Popular Woodworking 2008-06 № 169, страница 66

Popular Woodworking 2008-06 № 169, страница 66

- Out of the Woodwork •—


Does Your Shop Speak English?

An ocean-wide gap in terminology can cause confusion.

I he first time I went to England, I soon learned to take the lift instead of the elevator. And to avoid getting run over by all those cars driving on the wrong side of the road, I usually took the tube instead of what we call the subway. When the power goes out we reach for a flashl ight, but they say electric torch. No matter which side of the pond you are on, the differences between modern American English and British English can be both charming and confusing, and those differences can also be found in the workshop.

We call basic tools by different names. What Americans call a wrench the Brits call a spanner. Apparently, we emphasize what the tool does - in this case to twist or force a bolt - and the English describe the fit or span of the tool to the size of the bolt. Similarly, what we call a ball-peen hammer they call a ball-pane hammer. The spelling probably mirrors the pronunciation in this case. Any end ofa hammer that is not the flat, pounding end is the peen. The claw on a hammer is, in fact, a peen, but most Americans make that distinction. For Americans, the claw hammer is the standard, but in England, the common woodworker's hammer has a spade-like peen and is called the "Warrington pattern cross pane."

We also see clamps differently. One of the most useful tools in my workshop is a C-clamp, so called because of its shape and function of gripping wood that is setting after gluing (or in England, "glueing"). They call this same tool a G-cramp. Notice that is "cramp," not "clamp." Whereas we see the tool in the form of a C, the Brits see a G- and ifyou have been cramped between passengers in the middle seat of an airplane, you can see that the word cramp makes perfectly good sense to describe the function of this tool.

When we want to put a smooth finish on our woodworking projects, we use various grades of sandpaper, but if you go to a woodworker-supply house in England, ask for glasspaper. Modern abrasives might be made from various substances, but both our American and British words reflect their silicon-based origins. It's the same product, just different words.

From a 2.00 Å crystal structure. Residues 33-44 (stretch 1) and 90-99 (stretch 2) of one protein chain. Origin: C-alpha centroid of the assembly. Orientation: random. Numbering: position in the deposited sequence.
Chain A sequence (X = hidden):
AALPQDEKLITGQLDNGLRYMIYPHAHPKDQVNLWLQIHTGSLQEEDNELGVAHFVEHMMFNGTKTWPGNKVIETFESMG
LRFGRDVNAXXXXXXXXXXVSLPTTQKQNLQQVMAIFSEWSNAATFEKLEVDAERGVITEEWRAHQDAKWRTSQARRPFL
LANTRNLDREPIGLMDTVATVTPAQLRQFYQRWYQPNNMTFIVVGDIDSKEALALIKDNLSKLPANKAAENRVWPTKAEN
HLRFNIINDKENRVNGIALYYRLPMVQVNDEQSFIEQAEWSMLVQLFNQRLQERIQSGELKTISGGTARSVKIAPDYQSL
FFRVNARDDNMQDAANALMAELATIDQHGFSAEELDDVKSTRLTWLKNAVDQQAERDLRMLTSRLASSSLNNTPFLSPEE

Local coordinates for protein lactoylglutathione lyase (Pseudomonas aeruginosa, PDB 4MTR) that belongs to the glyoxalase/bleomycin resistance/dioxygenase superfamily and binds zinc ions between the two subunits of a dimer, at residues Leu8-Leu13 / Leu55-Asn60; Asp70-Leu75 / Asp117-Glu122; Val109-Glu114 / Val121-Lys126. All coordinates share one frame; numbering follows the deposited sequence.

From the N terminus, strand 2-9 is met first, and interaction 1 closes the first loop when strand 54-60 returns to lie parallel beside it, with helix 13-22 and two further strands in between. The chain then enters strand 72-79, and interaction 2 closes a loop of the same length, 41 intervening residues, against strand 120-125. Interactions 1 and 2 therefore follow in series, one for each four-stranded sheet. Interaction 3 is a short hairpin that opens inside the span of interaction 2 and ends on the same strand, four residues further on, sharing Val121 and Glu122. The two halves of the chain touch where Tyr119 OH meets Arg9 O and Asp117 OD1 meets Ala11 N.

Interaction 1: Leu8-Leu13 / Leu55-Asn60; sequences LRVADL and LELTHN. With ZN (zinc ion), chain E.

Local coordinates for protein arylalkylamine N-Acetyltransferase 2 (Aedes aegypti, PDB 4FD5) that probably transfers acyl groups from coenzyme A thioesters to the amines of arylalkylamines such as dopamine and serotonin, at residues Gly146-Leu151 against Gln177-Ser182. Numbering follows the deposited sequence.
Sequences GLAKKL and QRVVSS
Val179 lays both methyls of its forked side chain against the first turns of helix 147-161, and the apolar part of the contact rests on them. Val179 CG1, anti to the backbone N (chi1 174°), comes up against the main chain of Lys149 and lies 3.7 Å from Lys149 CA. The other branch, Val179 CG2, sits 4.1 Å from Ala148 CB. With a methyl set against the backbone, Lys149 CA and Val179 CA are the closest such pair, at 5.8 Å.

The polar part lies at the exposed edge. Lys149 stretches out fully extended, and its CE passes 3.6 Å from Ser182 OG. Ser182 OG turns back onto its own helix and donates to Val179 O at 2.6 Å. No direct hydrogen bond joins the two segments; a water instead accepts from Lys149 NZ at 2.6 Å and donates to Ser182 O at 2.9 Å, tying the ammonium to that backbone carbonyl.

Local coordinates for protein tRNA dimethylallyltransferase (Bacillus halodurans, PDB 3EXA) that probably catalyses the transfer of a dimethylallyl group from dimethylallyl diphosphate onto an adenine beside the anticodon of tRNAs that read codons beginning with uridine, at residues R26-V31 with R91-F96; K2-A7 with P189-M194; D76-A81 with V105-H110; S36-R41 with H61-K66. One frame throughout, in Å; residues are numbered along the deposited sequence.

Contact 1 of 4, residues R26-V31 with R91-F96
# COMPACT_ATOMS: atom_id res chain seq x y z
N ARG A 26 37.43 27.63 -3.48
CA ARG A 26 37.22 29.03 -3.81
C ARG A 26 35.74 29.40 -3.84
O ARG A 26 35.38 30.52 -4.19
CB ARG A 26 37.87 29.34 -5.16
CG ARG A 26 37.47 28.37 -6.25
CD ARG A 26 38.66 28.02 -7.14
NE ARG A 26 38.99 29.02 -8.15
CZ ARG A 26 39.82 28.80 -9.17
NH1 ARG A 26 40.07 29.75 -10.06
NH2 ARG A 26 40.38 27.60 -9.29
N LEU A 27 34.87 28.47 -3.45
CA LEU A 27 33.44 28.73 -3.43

We Yanks call small nails brads and use them for picture-frame mouldings and other small work. The Brits use the term brad (or cut brad) only for a much larger nail resembling (though not as large as) a railroad spike. We also have various sizes of finishing nails -basically thin, headless nails that won't be seen in the finished product. The Brits call these panel pins. Our standard general-purpose American nail with a flat head is called a box nail. They come in various sizes to fit the need. But the English do not use the term box nail, preferring instead the term round wire nail (or French nail).

How many times have you joined perpen-licular boards by toenailing them, driv-ngnailsat an angle from opposite sides of a board? In England, our fellow woodworkers never use that term. They say dovetail nailing (or skew nailing) to describe the same function. We reserve dovetailing for joints, but, ifyou think about it, the dovetail shape also describes the angle of the nails that join those boards.

Speaking of boards, I think most of us American woodworkers do not draw a sharp distinction between a board and a plank. My dictionary defines a board as "a long, flat slab of sawed lumber; plank." Even here in America there might be regional differences, but in my part of the country we usually just say board for any dressed piece of wood. But the Brits precisely defi ne a board as a convened timber less than about 2" thick but more than 4" wide. They define a plank specifically as a piece of softwood two or more inches thick and 10 or more inches wide, of any length. We dress raw wood, but the Brits convert it.

Do you plow out a rabbet or do you plough out a rebate? The difference in plough and plow is simply spelling, but when rebate (to reduce) in England evolved into rabbet in America, that is what linguists call a variant. Time and geographical separation cause words to vary in spellingand pronunciation. Such variations occur in all languages.

Armed with this basic lesson in vocabulary, if some bloke comes to your shop and asks to borrow a Warrington pane, a handful of panel pins and some glasspaper to finish a project, you won't have to say, "Speak English!" PW

Philip is a Professor Emeritus of English; he retired from The Citadel in Charleston, S.C. in May 2007. He's also a hobbyist woodworker who specializes (specialises?) in making bookcases for himself and for friends.

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